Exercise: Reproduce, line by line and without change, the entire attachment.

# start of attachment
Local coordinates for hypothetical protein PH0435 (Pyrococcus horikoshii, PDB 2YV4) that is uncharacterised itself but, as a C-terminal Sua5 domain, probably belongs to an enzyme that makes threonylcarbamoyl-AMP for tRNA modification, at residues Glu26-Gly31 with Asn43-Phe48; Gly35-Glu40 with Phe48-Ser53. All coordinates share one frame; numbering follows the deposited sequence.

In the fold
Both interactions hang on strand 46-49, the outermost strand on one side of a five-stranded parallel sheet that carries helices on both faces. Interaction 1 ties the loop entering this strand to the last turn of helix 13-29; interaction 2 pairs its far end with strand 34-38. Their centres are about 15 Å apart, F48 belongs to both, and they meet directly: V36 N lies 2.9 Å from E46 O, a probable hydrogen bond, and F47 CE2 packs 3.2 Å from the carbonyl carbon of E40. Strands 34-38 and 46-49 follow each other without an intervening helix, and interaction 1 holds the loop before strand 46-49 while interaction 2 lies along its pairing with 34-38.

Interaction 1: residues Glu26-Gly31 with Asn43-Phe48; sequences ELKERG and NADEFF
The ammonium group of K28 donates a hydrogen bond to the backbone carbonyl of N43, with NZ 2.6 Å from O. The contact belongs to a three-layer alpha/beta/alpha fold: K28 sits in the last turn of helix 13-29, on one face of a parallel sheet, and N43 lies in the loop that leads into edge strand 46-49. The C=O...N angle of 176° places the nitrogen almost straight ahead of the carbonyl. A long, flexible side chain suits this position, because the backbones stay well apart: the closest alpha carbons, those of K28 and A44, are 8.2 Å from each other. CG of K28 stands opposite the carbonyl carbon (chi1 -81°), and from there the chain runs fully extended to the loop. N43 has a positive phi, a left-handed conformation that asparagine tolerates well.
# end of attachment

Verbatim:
Local coordinates for hypothetical protein PH0435 (Pyrococcus horikoshii, PDB 2YV4) that is uncharacterised itself but, as a C-terminal Sua5 domain, probably belongs to an enzyme that makes threonylcarbamoyl-AMP for tRNA modification, at residues Glu26-Gly31 with Asn43-Phe48; Gly35-Glu40 with Phe48-Ser53. All coordinates share one frame; numbering follows the deposited sequence.

In the fold
Both interactions hang on strand 46-49, the outermost strand on one side of a five-stranded parallel sheet that carries helices on both faces. Interaction 1 ties the loop entering this strand to the last turn of helix 13-29; interaction 2 pairs its far end with strand 34-38. Their centres are about 15 Å apart, F48 belongs to both, and they meet directly: V36 N lies 2.9 Å from E46 O, a probable hydrogen bond, and F47 CE2 packs 3.2 Å from the carbonyl carbon of E40. Strands 34-38 and 46-49 follow each other without an intervening helix, and interaction 1 holds the loop before strand 46-49 while interaction 2 lies along its pairing with 34-38.

Interaction 1: residues Glu26-Gly31 with Asn43-Phe48; sequences ELKERG and NADEFF
The ammonium group of K28 donates a hydrogen bond to the backbone carbonyl of N43, with NZ 2.6 Å from O. The contact belongs to a three-layer alpha/beta/alpha fold: K28 sits in the last turn of helix 13-29, on one face of a parallel sheet, and N43 lies in the loop that leads into edge strand 46-49. The C=O...N angle of 176° places the nitrogen almost straight ahead of the carbonyl. A long, flexible side chain suits this position, because the backbones stay well apart: the closest alpha carbons, those of K28 and A44, are 8.2 Å from each other. CG of K28 stands opposite the carbonyl carbon (chi1 -81°), and from there the chain runs fully extended to the loop. N43 has a positive phi, a left-handed conformation that asparagine tolerates well.